Of them, 37 patients were fully vaccinated with the AstraZeneca vaccine, while two others were given the Pfizer vaccine.
Most of them had completed their vaccination by mid-June, health authorities said.
Five workers at the hospital were found to have been infected after receiving full courses of the AstraZeneca vaccine.
City officials said the highly contagious Delta variant was found in the infected patients.
"The breakthrough infections at the nursing hospital in Gijang County is a case related to the Delta variant," Lee So-ra, an official of the Busan Metropolitan Government, said. “We believe the spread of the Delta variant in Busan has also caused breakthrough infections.”
Health authorities said that patients in nursing hospitals are older, thus have weaker ability to form antibodies against Covid-19, and sometimes couldn't wear masks due to their health conditions.
Another nursing home in Gimhae, South Gyeongsang, reported 14 new Covid-19 patients, of which most of the patients, who are in their 80s, had been fully vaccinated.
The city announced 12 of them had caught the Delta variant.
With the need for more vaccines rising, President Moon Jae-in stressed the need to accelerate developing domestic Covid-19 vaccines.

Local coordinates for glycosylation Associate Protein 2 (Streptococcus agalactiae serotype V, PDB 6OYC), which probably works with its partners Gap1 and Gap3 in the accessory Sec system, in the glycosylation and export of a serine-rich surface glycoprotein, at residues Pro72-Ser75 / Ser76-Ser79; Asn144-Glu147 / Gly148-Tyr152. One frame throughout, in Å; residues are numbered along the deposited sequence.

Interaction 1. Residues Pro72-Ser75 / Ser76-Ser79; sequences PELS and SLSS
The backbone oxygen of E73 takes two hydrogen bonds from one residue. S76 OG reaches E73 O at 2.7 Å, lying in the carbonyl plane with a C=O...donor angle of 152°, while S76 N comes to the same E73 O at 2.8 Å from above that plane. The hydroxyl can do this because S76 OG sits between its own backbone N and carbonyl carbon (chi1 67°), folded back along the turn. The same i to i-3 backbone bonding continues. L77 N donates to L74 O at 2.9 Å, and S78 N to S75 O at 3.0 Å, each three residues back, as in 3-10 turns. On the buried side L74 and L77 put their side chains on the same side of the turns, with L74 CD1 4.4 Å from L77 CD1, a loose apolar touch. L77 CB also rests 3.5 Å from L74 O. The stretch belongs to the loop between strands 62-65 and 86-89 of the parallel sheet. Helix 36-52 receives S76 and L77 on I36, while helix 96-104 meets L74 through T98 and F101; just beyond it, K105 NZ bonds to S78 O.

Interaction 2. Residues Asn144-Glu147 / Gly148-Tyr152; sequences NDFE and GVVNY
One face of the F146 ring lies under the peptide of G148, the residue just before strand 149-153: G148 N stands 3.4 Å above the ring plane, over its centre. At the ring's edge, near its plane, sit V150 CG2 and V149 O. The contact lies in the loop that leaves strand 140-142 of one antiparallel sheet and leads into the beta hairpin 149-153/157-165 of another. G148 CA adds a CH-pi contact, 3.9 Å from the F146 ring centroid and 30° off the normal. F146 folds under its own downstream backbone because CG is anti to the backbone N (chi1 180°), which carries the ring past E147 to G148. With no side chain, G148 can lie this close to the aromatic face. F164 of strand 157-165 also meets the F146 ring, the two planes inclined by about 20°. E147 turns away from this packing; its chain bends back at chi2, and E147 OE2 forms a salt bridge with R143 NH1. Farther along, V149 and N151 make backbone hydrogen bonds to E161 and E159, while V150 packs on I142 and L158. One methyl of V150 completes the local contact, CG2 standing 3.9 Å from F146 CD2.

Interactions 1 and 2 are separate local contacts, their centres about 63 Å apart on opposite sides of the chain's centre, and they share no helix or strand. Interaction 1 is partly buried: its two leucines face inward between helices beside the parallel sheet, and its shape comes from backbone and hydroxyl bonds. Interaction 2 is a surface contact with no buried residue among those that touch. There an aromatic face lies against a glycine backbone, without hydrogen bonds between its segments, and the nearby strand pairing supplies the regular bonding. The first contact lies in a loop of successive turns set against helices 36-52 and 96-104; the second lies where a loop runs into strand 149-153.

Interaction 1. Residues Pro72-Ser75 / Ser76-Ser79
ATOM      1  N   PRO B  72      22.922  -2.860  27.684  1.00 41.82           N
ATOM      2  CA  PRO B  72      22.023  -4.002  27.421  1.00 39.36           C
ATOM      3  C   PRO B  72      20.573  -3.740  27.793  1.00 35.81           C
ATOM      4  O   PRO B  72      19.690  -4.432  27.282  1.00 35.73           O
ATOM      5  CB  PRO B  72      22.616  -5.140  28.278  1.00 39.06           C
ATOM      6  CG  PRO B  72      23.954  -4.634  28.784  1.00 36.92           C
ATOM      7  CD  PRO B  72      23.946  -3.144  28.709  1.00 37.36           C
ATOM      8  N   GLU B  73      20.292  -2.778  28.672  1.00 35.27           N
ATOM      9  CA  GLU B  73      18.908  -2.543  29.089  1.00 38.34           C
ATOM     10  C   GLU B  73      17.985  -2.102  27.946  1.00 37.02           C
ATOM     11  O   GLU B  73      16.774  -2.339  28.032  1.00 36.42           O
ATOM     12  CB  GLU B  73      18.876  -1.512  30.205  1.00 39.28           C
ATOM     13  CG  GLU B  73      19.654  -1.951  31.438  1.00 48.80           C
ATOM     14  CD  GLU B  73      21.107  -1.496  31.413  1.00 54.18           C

"We cannot control the supply and demand of vaccines as we have no choice but to rely on a small number of foreign Covid-19 vaccine manufacturers," Moon said during a meeting with senior secretaries at the Blue House on Monday, "but we will make the most of the amount procured to hasten the achievement of the vaccination goal.
"We will speed up the development of domestic vaccines and push ahead with our vaccine hub strategy so as not to be swayed by foreign companies,” Moon said.
Regarding the strictest social distancing measures imposed throughout the capital region, the President said they are “just an emergency means” that can be used temporarily in a short period and “can't be sustainable," adding the country should put all efforts into curbing the virus.
There were four additional virus deaths, bringing the death toll to 2,125.
BY SEO JI-EUN, HWANG SU-YEON [firstname.lastname@example.org]